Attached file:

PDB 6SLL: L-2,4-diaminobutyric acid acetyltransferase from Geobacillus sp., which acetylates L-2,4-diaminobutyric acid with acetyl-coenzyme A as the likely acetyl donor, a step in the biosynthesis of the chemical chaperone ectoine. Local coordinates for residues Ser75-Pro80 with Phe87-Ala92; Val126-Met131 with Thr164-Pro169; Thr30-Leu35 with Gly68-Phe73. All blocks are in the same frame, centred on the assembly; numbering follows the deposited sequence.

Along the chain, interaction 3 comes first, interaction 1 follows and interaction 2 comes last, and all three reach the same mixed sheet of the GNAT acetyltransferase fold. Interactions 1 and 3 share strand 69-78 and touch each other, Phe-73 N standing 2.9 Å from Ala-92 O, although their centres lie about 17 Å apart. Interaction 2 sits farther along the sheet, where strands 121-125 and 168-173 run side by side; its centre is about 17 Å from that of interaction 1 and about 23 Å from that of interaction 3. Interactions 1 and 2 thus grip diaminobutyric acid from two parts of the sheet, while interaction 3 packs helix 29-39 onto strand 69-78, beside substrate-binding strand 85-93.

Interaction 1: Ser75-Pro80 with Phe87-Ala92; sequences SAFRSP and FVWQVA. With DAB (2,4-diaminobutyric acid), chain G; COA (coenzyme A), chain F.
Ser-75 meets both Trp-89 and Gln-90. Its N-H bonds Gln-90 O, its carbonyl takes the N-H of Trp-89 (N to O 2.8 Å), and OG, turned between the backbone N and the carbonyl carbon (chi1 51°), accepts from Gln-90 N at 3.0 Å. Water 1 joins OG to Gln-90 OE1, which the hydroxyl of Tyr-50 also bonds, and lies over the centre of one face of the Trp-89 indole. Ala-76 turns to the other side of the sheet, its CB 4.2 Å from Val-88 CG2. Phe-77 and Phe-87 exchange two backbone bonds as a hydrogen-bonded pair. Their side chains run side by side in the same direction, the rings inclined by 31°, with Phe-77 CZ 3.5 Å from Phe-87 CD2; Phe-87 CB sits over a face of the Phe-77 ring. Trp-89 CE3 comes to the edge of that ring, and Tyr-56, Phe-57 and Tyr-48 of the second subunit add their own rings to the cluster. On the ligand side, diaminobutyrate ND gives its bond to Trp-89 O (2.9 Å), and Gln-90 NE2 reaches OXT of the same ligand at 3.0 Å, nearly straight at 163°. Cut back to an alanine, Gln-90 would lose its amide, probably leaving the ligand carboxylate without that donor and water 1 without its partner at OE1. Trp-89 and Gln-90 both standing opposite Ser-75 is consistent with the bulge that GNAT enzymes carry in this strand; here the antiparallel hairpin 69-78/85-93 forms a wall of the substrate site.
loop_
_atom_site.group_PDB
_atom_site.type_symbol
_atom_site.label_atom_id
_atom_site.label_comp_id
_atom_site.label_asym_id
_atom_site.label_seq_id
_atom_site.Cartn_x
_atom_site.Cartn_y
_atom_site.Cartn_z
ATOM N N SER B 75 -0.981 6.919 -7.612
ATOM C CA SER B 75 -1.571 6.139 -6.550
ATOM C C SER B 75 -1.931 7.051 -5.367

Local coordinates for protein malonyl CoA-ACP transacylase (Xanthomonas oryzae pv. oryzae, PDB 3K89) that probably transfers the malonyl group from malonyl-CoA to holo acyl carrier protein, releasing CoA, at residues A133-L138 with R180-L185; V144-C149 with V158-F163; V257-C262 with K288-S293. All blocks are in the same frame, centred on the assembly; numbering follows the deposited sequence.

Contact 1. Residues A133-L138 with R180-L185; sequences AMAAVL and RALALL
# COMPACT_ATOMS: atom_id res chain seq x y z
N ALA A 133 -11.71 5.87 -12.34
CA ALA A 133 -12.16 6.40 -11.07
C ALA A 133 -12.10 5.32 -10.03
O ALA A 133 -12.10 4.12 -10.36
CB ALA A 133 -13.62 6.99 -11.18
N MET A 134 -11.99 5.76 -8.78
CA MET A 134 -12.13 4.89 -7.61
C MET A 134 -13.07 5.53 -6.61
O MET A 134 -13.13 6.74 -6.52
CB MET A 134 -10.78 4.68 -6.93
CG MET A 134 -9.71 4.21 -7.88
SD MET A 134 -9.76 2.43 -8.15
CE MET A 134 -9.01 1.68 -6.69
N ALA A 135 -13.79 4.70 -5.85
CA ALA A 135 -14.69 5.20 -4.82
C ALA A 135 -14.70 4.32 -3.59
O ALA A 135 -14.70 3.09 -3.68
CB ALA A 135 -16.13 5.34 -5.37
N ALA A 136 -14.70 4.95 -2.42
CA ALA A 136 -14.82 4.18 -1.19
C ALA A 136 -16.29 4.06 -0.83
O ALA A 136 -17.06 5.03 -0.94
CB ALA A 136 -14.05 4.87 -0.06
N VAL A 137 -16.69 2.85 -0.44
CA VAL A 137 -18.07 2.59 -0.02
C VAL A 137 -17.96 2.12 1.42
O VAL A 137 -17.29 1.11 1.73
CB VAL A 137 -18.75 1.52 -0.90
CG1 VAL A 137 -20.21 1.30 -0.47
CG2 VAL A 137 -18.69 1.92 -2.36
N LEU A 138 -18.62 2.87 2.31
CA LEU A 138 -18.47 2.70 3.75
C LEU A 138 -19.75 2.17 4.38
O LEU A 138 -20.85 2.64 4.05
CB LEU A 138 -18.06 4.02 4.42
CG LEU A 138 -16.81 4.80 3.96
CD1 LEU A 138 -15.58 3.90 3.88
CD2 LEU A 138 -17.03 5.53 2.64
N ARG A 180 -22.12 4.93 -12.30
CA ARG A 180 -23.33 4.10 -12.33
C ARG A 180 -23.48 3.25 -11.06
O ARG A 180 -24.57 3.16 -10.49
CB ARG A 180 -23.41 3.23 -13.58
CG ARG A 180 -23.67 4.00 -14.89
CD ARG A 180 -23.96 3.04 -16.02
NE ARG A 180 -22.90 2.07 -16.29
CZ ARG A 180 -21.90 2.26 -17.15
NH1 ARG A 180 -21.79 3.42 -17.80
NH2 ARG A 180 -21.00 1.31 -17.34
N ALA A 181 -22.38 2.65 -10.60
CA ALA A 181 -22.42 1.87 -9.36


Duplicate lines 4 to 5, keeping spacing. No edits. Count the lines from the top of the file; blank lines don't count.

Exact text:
Ser-75 meets both Trp-89 and Gln-90. Its N-H bonds Gln-90 O, its carbonyl takes the N-H of Trp-89 (N to O 2.8 Å), and OG, turned between the backbone N and the carbonyl carbon (chi1 51°), accepts from Gln-90 N at 3.0 Å. Water 1 joins OG to Gln-90 OE1, which the hydroxyl of Tyr-50 also bonds, and lies over the centre of one face of the Trp-89 indole. Ala-76 turns to the other side of the sheet, its CB 4.2 Å from Val-88 CG2. Phe-77 and Phe-87 exchange two backbone bonds as a hydrogen-bonded pair. Their side chains run side by side in the same direction, the rings inclined by 31°, with Phe-77 CZ 3.5 Å from Phe-87 CD2; Phe-87 CB sits over a face of the Phe-77 ring. Trp-89 CE3 comes to the edge of that ring, and Tyr-56, Phe-57 and Tyr-48 of the second subunit add their own rings to the cluster. On the ligand side, diaminobutyrate ND gives its bond to Trp-89 O (2.9 Å), and Gln-90 NE2 reaches OXT of the same ligand at 3.0 Å, nearly straight at 163°. Cut back to an alanine, Gln-90 would lose its amide, probably leaving the ligand carboxylate without that donor and water 1 without its partner at OE1. Trp-89 and Gln-90 both standing opposite Ser-75 is consistent with the bulge that GNAT enzymes carry in this strand; here the antiparallel hairpin 69-78/85-93 forms a wall of the substrate site.
loop_